Your family and friends want to celebrate on a hot summer’s eve with the ability to cook outside and lounge around with cool drinks. About 20 of you head to a park but you all reject the areas with picnic tables and the like. Instead, you park in an area a bit distant from the river – because there is a ditch in the way built by the city (interestingly, only earlier that day) exactly to prevent vehicles from going to the riverbank. You then all lug your stuff to the riverbank through some foliage.
There, parents allow their children to play in the river in the visibly-moving current, despite the fact that not only can none of the children swim, but also none of the adults can. Unlike city parks with pools, there are no lifeguards, although a few other individuals are nearby. These non-swimmers bring a total of one life preserver, not worn by anybody but tossed out on the bank. And thus tragedy occurs when six youths drown.
Which brings up the question whether, in this instance, Shreveport bears any liability for the unfortunate event? It did occur offshore city property, within city boundaries, in an area not totally barricaded to prevent people from access.
But really to answer this, a question about whether common sense applies anymore must be addressed. Not only was the area difficult to reach, the city demonstrated there was hazard ahead by building the ditch. If something is relatively safe, it ought not to be difficult to access. And there’s little the city can do to tell people that if they can’t swim they shouldn’t be near enough any water to fall into it, no matter how shallow it might appear. Nor should it have to provide safety personnel on duty at every potentially hazardous spot that determined members of the public, despite the difficulty of getting to these places, might reach. To barricade the area would deny those who can swim, at their own risk, fishermen, etc. the use of this public property.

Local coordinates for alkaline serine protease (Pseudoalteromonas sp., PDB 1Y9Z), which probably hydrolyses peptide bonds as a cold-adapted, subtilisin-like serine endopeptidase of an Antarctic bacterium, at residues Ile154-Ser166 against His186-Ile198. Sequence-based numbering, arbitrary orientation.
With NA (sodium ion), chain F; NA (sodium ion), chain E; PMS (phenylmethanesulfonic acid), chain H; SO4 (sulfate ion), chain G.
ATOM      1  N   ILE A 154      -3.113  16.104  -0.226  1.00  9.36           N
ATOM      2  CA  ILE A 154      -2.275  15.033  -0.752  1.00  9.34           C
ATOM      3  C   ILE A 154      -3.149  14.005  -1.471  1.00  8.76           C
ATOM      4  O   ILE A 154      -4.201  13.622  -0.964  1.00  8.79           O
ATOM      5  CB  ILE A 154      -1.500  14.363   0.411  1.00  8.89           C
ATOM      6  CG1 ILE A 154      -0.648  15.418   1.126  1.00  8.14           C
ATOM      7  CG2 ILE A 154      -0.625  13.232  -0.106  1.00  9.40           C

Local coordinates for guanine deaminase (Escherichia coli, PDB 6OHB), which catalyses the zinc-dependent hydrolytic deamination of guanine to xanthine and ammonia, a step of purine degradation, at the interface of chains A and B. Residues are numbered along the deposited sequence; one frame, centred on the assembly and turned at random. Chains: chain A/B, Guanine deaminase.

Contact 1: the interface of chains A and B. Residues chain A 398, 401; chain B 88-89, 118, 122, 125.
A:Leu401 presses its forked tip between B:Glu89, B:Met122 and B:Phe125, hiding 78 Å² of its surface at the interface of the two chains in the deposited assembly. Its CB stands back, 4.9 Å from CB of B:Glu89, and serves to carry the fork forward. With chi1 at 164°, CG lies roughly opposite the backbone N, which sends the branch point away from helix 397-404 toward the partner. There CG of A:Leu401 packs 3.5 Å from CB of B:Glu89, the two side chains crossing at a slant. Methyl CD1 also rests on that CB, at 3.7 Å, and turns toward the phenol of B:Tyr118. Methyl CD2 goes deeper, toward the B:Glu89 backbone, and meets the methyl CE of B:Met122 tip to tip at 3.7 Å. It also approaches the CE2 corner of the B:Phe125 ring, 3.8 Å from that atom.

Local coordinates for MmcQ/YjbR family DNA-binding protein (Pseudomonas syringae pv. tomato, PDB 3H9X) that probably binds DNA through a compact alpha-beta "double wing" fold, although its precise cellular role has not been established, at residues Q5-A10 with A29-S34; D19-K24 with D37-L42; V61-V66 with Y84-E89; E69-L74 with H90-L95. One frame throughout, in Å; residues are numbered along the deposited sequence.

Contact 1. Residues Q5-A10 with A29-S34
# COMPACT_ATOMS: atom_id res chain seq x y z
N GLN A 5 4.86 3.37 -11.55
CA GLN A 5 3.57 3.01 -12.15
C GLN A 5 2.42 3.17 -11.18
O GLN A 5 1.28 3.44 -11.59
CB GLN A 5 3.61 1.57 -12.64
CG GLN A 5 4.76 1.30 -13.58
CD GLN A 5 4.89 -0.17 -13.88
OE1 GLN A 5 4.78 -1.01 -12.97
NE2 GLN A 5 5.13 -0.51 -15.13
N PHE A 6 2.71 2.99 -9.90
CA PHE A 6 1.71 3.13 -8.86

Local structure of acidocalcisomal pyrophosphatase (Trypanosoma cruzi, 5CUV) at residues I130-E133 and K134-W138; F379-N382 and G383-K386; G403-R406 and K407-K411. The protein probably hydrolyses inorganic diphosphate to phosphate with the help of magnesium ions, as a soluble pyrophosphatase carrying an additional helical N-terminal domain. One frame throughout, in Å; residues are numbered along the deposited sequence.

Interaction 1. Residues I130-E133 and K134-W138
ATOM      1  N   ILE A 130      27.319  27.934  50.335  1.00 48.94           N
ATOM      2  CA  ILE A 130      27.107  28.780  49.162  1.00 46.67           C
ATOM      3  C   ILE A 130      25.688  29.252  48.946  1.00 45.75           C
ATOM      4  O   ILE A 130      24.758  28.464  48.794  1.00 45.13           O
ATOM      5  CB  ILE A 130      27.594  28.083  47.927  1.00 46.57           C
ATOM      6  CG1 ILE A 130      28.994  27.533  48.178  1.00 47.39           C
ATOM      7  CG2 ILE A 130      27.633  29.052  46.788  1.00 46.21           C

At best, Shreveport should put up some signs at various intervals in Hamel Park along the Red River stating there are no lifeguards present and that people swim at their own risk. But you just can’t legislate common sense, and to hold the state responsible for that aspects of our lives is the ultimate invitation for the institution of a nanny state that would strip us all of our autonomy as human beings. With freedom to act as we choose, we, not the state nor anything else, bear responsibility for our actions.